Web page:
Two days before the German liner St. Louis was scheduled to arrive in Hamburg, carrying its 907 Jewish passengers back to Germany and probable concentration camps, it was announced today by the Joint Distribution Committee that havens had been found for all of them in European countries.
From a J.D.C. statement and European dispatches it appeared that the refugees would be divided approximately as follows: Holland, 200; Belgium, 250: England, between 200 and 250, and the remainder to be accepted by France.
“While we must avoid the error of overoptimism,” James N. Rosenberg, chairman of the J.D.C.’s national council stated to the Jewish Telegraphic Agency, “I feel quite confident that all of these refugees on the St. Louis will be taken care of. Mr. (Paul) Baerwald in London, Mr. (Morris C.) Troper in Paris and we here in New York are leaving no stone unturned.”
At the same time, the J.D.C. announced that a temporary haven had been found for the 68 refugees on the British steamship Orduna, who, like the St. Louis passengers had been barred from Cuba. These refugees, who have since been transferred to the steamship Orbita, were admitted today to Panama, 45 to be maintained for the next three months on their own funds and the remaining 23 on guarantees by the J.D.C. Rabbi Nathan Witkin acted for the J.D.C. in Panama.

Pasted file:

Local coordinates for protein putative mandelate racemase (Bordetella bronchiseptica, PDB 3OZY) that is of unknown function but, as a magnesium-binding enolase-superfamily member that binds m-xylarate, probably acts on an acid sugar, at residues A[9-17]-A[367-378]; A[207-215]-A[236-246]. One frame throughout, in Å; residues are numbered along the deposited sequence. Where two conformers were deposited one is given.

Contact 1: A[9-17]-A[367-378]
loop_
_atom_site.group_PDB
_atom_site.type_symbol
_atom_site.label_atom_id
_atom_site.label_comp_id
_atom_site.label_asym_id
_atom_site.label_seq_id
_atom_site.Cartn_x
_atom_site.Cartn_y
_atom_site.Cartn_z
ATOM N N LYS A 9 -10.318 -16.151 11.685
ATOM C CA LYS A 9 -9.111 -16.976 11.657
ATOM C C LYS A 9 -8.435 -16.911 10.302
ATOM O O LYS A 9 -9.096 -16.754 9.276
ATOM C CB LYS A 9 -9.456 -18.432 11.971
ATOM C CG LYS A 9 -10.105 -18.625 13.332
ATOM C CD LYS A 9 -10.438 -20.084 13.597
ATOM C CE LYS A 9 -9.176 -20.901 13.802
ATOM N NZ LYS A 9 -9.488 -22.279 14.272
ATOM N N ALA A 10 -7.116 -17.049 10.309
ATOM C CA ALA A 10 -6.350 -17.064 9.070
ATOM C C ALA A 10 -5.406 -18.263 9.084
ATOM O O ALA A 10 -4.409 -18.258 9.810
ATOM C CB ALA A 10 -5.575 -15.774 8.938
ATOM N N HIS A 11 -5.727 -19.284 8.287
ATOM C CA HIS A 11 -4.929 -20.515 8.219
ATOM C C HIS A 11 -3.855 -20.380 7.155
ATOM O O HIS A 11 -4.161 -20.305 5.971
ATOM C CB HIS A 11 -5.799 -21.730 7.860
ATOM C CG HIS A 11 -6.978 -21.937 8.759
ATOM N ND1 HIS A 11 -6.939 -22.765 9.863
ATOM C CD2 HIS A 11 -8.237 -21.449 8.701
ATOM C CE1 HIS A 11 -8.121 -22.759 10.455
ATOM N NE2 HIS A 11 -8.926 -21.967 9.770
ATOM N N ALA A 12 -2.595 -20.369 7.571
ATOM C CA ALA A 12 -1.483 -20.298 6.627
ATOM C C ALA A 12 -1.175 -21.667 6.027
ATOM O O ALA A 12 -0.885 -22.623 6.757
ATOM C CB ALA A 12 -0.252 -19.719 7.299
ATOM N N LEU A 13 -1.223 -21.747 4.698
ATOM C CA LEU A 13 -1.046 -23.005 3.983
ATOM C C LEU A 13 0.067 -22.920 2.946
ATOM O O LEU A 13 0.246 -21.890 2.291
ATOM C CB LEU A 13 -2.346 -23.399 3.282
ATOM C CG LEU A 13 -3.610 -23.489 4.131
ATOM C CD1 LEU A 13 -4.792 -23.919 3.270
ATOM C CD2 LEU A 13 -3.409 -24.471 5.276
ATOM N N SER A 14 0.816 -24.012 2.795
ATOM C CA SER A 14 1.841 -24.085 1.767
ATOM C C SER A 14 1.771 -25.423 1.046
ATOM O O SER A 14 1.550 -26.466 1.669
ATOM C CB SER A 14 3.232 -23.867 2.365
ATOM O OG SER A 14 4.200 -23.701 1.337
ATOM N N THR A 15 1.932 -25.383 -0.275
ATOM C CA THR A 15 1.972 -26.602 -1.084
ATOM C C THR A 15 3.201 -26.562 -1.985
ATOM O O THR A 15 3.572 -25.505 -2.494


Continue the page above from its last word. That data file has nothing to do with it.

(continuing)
In the efforts to find asylum for homeless refugees, “the response of leading Catholics, Protestants and Jews, both here and abroad, is indeed heartening,” Mr. Rosenberg said.
With the Belgian Government expected to announce today that it would accept 250 of the St. Louis refugees, “arrangements for suitable dwelling places for these refugees are now being perfected,” Mr. Rosenberg said, adding:
“In Holland, an appeal by leading Christian and Jewish groups made to the Queen of Holland and the Minister of Justice has had a magnificent response. We are assured that Holland will take care of 194 others of these refugees. The Joint Distribution Committee is giving suitable guarantees so that none of the refugees will become public charges. As to the remaining refugees we hope shortly to have additional information.”
The Archive of the Jewish Telegraphic Agency includes articles published from 1923 to 2008. Archive stories reflect the journalistic standards and practices of the time they were published.